Adobe Shadow is a cross-platform app for Windows, Mac, Android and iOS-powered devices that lets front-end web developers remotely and simultaneously test, debug and inspect their web projects on various screen sizes and OSes. Be it a web browser on your desktop, smartphone or tablet, using Adobe Shadow, you can easily check how would your web designs appear on different device screens. The method involves installing Adobe Shadow desktop application and Chrome extension on PC, and the mobile client on your smartphone/tablet. Provided all the devices are sharing the same Wi-Fi connection, all you need to do is pair them to the computer using a unique passcode. Form thereon, you can remotely browse and sync your projects across various devices. Any changes made to the original code of the website are immediately reflected on each connected device.
The app also lets you select a particular device for which you wish to inspect/debug the code so that you can view the project timeline and records, view project resources and element, and make necessary amendments in the HTML markup, CSS rules and the overall code. Details, screenshots and download links to follow.
Undoubtedly, the aforementioned concept introduced via Adobe Shadow happens to be one of the best and most productive ways to utilize the concept of remotely streaming content from desktop to mobile devices. The link provided at the end of the post takes you to the Adobe Shadow’s official page, from where you can find download links to its Chrome extension, as well as the required desktop and mobile OS apps.
Once all aforementioned prerequisites are in place, just launch the app on either device (desktop and mobile), and hit the Adobe Shadow extension on your Chrome browser while staying on your project tab. Remember that although all the syncing is done via a combination of the Adobe Shadow Chrome extension and mobile device, the desktop client must be also be running in the background for the mechanism to work effectively.
Should your mobile device(s) not recognize the computer automatically, you can manually feed in the IP address to establish a connection. For this hit the ‘+’ button on the mobile client’s interface, and provide the exact IP address as shown on the Chrome extension. Using the same method, and a unique, device-specific passcode, you may connect as many devices as you wish to include in the test process.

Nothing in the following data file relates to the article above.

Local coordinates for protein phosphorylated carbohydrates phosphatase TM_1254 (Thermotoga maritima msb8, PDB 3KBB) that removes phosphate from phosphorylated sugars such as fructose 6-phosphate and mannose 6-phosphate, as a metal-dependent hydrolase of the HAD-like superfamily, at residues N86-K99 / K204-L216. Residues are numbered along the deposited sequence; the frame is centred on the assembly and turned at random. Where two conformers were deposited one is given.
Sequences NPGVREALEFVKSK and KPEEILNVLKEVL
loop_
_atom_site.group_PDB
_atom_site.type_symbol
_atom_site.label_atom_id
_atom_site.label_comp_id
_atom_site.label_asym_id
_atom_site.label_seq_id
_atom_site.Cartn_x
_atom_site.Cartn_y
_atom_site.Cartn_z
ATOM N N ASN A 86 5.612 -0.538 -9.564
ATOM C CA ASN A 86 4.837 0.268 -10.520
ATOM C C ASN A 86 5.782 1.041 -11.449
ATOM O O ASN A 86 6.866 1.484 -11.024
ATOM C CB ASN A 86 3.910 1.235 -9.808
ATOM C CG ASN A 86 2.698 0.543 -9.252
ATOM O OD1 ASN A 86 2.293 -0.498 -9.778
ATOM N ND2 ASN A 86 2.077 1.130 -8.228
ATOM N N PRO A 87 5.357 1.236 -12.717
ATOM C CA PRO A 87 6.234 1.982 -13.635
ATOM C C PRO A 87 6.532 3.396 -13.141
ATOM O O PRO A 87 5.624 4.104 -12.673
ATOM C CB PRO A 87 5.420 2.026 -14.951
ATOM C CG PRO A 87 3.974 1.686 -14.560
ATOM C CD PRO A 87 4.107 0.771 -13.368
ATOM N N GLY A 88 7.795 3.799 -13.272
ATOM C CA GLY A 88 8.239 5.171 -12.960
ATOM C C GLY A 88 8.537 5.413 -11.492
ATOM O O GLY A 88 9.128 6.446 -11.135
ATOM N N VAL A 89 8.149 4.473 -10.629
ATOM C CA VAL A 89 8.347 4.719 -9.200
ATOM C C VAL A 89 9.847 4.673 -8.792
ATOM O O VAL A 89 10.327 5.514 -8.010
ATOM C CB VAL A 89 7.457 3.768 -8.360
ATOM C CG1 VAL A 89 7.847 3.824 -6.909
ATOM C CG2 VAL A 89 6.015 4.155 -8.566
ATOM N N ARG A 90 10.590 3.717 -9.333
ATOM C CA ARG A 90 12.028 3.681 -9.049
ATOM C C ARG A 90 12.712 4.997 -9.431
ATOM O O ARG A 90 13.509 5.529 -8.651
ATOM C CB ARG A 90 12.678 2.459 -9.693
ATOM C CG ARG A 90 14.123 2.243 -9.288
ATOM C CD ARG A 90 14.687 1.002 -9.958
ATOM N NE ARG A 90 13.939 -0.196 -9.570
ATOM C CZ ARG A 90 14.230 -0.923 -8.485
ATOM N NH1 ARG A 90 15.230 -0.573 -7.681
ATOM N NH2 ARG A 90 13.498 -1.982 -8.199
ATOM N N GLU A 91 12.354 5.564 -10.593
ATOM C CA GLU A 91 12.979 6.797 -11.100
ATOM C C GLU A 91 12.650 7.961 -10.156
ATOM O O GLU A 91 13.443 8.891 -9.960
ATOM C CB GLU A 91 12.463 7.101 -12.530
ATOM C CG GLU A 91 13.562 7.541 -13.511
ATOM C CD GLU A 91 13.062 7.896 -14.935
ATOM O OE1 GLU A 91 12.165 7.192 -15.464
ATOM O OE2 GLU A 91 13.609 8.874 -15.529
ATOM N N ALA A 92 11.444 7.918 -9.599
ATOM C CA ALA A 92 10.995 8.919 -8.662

That’s it. You can now remotely stream content from your desktop browser (Chrome) to all the connected device to see how they work on specific operating systems and screen sizes.
To enter the Adobe Shadow’s Remote Inspection mode on your computer, hit the extension icon, and select the device that you wish to remotely inspect/debug. Doing so would open another window, from where you can check the remote connection properties and info, web elements, resources, network stats, project timeline and the remote console via relevant buttons.
From the mobile client’s perspective, you can test a website as well as all the links embedded therein. Moreover, the mobile app lets you copy the currently opened URL, and also supports opening the webpage via a third party browser.
All in all, a brilliant concept, especially for web developers who might not have to resort to various alternative techniques that involve setting up hectic simulated/virtual environments for debugging and testing web projects. Instead, it’s all instant and effective with Adobe Shadow because all the testing, syncing and debugging is done is real-time, and with all the necessary tools that are required for accomplishing the task effectively.
As of this writing, Adobe Shadow is available for free across all supported platforms, and can be downloaded via the link provided below.